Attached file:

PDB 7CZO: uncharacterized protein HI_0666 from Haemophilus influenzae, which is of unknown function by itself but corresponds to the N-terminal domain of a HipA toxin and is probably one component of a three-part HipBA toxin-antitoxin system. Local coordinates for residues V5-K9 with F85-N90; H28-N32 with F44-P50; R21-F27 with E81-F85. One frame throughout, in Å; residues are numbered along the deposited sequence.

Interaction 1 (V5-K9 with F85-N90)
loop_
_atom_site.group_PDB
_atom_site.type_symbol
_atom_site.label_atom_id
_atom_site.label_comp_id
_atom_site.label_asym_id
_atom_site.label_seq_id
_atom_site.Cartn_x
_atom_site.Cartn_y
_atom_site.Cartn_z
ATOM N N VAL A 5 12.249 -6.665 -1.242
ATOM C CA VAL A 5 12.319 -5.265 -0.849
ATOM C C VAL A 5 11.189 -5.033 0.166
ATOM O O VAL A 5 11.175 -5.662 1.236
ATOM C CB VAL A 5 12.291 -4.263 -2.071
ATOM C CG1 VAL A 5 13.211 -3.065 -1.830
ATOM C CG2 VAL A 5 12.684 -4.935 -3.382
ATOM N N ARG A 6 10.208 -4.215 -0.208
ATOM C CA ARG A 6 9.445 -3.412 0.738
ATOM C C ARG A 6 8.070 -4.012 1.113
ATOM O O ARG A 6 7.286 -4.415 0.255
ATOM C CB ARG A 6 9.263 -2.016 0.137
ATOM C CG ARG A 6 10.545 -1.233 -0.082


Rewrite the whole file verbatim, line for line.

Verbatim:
PDB 7CZO: uncharacterized protein HI_0666 from Haemophilus influenzae, which is of unknown function by itself but corresponds to the N-terminal domain of a HipA toxin and is probably one component of a three-part HipBA toxin-antitoxin system. Local coordinates for residues V5-K9 with F85-N90; H28-N32 with F44-P50; R21-F27 with E81-F85. One frame throughout, in Å; residues are numbered along the deposited sequence.

Interaction 1 (V5-K9 with F85-N90)
loop_
_atom_site.group_PDB
_atom_site.type_symbol
_atom_site.label_atom_id
_atom_site.label_comp_id
_atom_site.label_asym_id
_atom_site.label_seq_id
_atom_site.Cartn_x
_atom_site.Cartn_y
_atom_site.Cartn_z
ATOM N N VAL A 5 12.249 -6.665 -1.242
ATOM C CA VAL A 5 12.319 -5.265 -0.849
ATOM C C VAL A 5 11.189 -5.033 0.166
ATOM O O VAL A 5 11.175 -5.662 1.236
ATOM C CB VAL A 5 12.291 -4.263 -2.071
ATOM C CG1 VAL A 5 13.211 -3.065 -1.830
ATOM C CG2 VAL A 5 12.684 -4.935 -3.382
ATOM N N ARG A 6 10.208 -4.215 -0.208
ATOM C CA ARG A 6 9.445 -3.412 0.738
ATOM C C ARG A 6 8.070 -4.012 1.113
ATOM O O ARG A 6 7.286 -4.415 0.255
ATOM C CB ARG A 6 9.263 -2.016 0.137
ATOM C CG ARG A 6 10.545 -1.233 -0.082